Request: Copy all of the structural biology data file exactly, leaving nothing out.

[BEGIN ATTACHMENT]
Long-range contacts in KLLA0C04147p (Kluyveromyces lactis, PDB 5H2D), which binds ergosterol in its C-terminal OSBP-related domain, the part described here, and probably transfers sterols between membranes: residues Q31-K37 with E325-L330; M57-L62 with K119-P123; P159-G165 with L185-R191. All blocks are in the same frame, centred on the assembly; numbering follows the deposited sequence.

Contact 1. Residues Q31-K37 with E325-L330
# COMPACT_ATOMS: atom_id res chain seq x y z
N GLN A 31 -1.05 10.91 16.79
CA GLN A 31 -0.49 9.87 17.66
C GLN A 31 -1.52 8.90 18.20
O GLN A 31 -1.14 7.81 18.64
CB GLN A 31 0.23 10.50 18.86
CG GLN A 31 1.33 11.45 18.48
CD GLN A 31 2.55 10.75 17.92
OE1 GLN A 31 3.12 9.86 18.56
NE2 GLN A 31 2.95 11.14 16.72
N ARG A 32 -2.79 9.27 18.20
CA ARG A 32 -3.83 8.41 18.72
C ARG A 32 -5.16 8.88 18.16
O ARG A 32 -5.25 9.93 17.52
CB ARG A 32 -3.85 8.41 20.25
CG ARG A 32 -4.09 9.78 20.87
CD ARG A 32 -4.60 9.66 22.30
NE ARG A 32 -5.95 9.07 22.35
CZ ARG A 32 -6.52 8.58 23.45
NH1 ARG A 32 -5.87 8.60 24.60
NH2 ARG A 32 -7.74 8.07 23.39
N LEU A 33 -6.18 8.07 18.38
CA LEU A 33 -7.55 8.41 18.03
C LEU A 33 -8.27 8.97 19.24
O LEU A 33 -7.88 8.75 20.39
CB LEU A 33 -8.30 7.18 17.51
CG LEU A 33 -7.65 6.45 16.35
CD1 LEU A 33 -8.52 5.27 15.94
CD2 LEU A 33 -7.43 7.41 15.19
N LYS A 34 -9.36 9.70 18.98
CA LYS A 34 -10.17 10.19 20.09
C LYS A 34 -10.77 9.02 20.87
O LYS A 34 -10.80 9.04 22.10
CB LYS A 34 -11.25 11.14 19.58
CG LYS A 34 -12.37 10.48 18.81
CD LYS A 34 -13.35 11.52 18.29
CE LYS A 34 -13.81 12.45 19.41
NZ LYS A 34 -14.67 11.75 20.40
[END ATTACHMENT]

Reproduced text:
Long-range contacts in KLLA0C04147p (Kluyveromyces lactis, PDB 5H2D), which binds ergosterol in its C-terminal OSBP-related domain, the part described here, and probably transfers sterols between membranes: residues Q31-K37 with E325-L330; M57-L62 with K119-P123; P159-G165 with L185-R191. All blocks are in the same frame, centred on the assembly; numbering follows the deposited sequence.

Contact 1. Residues Q31-K37 with E325-L330
# COMPACT_ATOMS: atom_id res chain seq x y z
N GLN A 31 -1.05 10.91 16.79
CA GLN A 31 -0.49 9.87 17.66
C GLN A 31 -1.52 8.90 18.20
O GLN A 31 -1.14 7.81 18.64
CB GLN A 31 0.23 10.50 18.86
CG GLN A 31 1.33 11.45 18.48
CD GLN A 31 2.55 10.75 17.92
OE1 GLN A 31 3.12 9.86 18.56
NE2 GLN A 31 2.95 11.14 16.72
N ARG A 32 -2.79 9.27 18.20
CA ARG A 32 -3.83 8.41 18.72
C ARG A 32 -5.16 8.88 18.16
O ARG A 32 -5.25 9.93 17.52
CB ARG A 32 -3.85 8.41 20.25
CG ARG A 32 -4.09 9.78 20.87
CD ARG A 32 -4.60 9.66 22.30
NE ARG A 32 -5.95 9.07 22.35
CZ ARG A 32 -6.52 8.58 23.45
NH1 ARG A 32 -5.87 8.60 24.60
NH2 ARG A 32 -7.74 8.07 23.39
N LEU A 33 -6.18 8.07 18.38
CA LEU A 33 -7.55 8.41 18.03
C LEU A 33 -8.27 8.97 19.24
O LEU A 33 -7.88 8.75 20.39
CB LEU A 33 -8.30 7.18 17.51
CG LEU A 33 -7.65 6.45 16.35
CD1 LEU A 33 -8.52 5.27 15.94
CD2 LEU A 33 -7.43 7.41 15.19
N LYS A 34 -9.36 9.70 18.98
CA LYS A 34 -10.17 10.19 20.09
C LYS A 34 -10.77 9.02 20.87
O LYS A 34 -10.80 9.04 22.10
CB LYS A 34 -11.25 11.14 19.58
CG LYS A 34 -12.37 10.48 18.81
CD LYS A 34 -13.35 11.52 18.29
CE LYS A 34 -13.81 12.45 19.41
NZ LYS A 34 -14.67 11.75 20.40